By Darlene DeVita
(The following is one in a series of sneak peeks at the upcoming People of Chelsea additions by Photographer Darlene DeVita. The new work will ultimately appear on the fence of the Chelsea Public Library (CPL) this fall in a collaboration between the People of Chelsea project and the CPL.)
“I came to the states in 1981 from Bogota, Columbia, and 13 years ago to Chelsea to take over St. Luke’s Church. I was advised that Chelsea was a troubled city, so I came here to be in charge of a congregation that was in bad shape. Over the years, I fell in love with Chelsea and became attached to the city. I see a community that pulls together. It is one of the few cities that I have lived that you truly feel that your part of a community. Especially now during this crisis. We’re helping one another. It isn’t just our leadership; it is our neighbors; many of our volunteers are our neighbors who want to help. It is a sense of hope for a city that seems helpless and hopeless that you see Chelsea becoming a model for other communities on how to face a monster emergency like this one. It is one of obligation and privilege to be a part of it.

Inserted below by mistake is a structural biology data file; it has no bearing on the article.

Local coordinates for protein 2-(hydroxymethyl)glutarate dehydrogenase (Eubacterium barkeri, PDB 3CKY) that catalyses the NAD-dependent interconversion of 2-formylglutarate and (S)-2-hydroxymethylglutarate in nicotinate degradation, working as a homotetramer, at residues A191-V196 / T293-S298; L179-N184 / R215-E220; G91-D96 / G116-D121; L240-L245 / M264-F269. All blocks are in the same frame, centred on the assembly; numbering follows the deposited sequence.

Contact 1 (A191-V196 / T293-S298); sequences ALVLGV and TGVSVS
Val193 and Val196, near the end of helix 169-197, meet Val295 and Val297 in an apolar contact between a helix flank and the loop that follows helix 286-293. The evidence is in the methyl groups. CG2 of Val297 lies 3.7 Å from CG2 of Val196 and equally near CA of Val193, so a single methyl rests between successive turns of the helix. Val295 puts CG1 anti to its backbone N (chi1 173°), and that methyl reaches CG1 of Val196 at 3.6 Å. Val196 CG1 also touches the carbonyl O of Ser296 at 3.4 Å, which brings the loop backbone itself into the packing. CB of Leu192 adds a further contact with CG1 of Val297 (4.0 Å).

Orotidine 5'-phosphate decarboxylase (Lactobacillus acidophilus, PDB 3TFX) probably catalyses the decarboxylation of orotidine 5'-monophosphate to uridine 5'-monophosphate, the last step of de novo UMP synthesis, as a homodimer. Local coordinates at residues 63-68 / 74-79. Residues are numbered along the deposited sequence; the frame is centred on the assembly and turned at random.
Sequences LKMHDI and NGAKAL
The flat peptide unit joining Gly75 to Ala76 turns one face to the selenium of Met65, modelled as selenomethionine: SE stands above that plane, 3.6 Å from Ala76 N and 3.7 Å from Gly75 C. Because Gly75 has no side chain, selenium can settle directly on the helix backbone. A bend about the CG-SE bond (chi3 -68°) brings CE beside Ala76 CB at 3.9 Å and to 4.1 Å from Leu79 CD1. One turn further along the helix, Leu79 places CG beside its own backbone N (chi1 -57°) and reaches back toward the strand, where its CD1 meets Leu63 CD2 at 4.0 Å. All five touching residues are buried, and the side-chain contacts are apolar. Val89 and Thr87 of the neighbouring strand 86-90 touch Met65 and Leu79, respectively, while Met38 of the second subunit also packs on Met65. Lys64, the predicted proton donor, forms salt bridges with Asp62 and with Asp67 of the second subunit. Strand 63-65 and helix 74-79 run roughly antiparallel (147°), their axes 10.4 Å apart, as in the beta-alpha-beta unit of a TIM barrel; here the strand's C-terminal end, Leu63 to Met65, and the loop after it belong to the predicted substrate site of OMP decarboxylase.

In Chelsea we are undergoing the process of gentrification and I would like to see that hopefully this will bring those new communities more together. Let’s say upper middle class are moving into Chelsea, with poor neighbors; instead of competing with one another, we take advantage of this and Chelsea can become stronger. We are afraid of change. When gentrification happens, change usually brings destruction and an end of a part of a population of the heritage of a city and a loss of identity which is our fear. I think in Chelsea we have a great opportunity to think about change not as losing our identity and character but as in enriching that character by actually saying we are in solidarity with one another. We are hospitable; we open our arms to the new neighbors that are coming, and together we can create a better community.”